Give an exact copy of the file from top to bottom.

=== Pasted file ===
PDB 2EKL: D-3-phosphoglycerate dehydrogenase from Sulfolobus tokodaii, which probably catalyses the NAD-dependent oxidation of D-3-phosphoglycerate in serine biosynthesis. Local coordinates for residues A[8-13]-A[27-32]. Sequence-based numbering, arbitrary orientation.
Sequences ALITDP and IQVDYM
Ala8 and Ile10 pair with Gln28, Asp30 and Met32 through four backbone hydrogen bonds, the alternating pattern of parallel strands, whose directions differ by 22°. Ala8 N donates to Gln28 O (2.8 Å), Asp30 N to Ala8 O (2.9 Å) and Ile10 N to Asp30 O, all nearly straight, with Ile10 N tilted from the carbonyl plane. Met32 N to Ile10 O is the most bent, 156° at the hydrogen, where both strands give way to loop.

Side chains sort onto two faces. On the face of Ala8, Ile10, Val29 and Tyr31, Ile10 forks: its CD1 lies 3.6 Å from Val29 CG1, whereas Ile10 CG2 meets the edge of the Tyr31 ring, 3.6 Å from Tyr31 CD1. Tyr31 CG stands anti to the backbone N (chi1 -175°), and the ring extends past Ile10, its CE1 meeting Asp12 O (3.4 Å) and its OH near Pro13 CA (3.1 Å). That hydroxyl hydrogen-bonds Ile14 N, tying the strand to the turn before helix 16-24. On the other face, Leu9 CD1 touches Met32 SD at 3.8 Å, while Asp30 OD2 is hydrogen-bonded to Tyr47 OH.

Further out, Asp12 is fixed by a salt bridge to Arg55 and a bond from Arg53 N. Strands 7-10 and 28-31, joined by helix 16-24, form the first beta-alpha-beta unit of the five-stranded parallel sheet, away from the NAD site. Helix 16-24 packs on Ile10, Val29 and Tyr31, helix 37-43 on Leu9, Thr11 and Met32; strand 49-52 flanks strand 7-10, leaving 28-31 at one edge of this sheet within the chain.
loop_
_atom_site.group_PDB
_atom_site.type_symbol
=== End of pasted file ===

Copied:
PDB 2EKL: D-3-phosphoglycerate dehydrogenase from Sulfolobus tokodaii, which probably catalyses the NAD-dependent oxidation of D-3-phosphoglycerate in serine biosynthesis. Local coordinates for residues A[8-13]-A[27-32]. Sequence-based numbering, arbitrary orientation.
Sequences ALITDP and IQVDYM
Ala8 and Ile10 pair with Gln28, Asp30 and Met32 through four backbone hydrogen bonds, the alternating pattern of parallel strands, whose directions differ by 22°. Ala8 N donates to Gln28 O (2.8 Å), Asp30 N to Ala8 O (2.9 Å) and Ile10 N to Asp30 O, all nearly straight, with Ile10 N tilted from the carbonyl plane. Met32 N to Ile10 O is the most bent, 156° at the hydrogen, where both strands give way to loop.

Side chains sort onto two faces. On the face of Ala8, Ile10, Val29 and Tyr31, Ile10 forks: its CD1 lies 3.6 Å from Val29 CG1, whereas Ile10 CG2 meets the edge of the Tyr31 ring, 3.6 Å from Tyr31 CD1. Tyr31 CG stands anti to the backbone N (chi1 -175°), and the ring extends past Ile10, its CE1 meeting Asp12 O (3.4 Å) and its OH near Pro13 CA (3.1 Å). That hydroxyl hydrogen-bonds Ile14 N, tying the strand to the turn before helix 16-24. On the other face, Leu9 CD1 touches Met32 SD at 3.8 Å, while Asp30 OD2 is hydrogen-bonded to Tyr47 OH.

Further out, Asp12 is fixed by a salt bridge to Arg55 and a bond from Arg53 N. Strands 7-10 and 28-31, joined by helix 16-24, form the first beta-alpha-beta unit of the five-stranded parallel sheet, away from the NAD site. Helix 16-24 packs on Ile10, Val29 and Tyr31, helix 37-43 on Leu9, Thr11 and Met32; strand 49-52 flanks strand 7-10, leaving 28-31 at one edge of this sheet within the chain.
loop_
_atom_site.group_PDB
_atom_site.type_symbol